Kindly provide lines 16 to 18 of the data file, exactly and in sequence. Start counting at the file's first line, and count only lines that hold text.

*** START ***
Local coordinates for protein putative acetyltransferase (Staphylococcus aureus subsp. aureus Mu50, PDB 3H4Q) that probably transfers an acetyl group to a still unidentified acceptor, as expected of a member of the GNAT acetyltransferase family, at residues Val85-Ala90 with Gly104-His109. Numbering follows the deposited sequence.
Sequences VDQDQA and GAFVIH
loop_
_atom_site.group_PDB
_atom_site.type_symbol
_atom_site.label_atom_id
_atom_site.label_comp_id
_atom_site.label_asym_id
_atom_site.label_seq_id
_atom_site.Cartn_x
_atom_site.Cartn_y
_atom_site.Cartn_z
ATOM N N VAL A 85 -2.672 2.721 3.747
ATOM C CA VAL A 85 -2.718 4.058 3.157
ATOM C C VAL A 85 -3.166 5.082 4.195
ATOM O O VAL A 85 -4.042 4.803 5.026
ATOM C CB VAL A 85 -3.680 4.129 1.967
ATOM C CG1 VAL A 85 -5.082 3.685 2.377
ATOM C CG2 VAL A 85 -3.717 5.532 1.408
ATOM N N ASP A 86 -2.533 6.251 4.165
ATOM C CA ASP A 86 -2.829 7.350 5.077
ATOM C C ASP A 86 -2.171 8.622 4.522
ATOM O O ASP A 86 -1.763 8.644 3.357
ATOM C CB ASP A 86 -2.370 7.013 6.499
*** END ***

ATOM O O VAL A 85 -4.042 4.803 5.026
ATOM C CB VAL A 85 -3.680 4.129 1.967
ATOM C CG1 VAL A 85 -5.082 3.685 2.377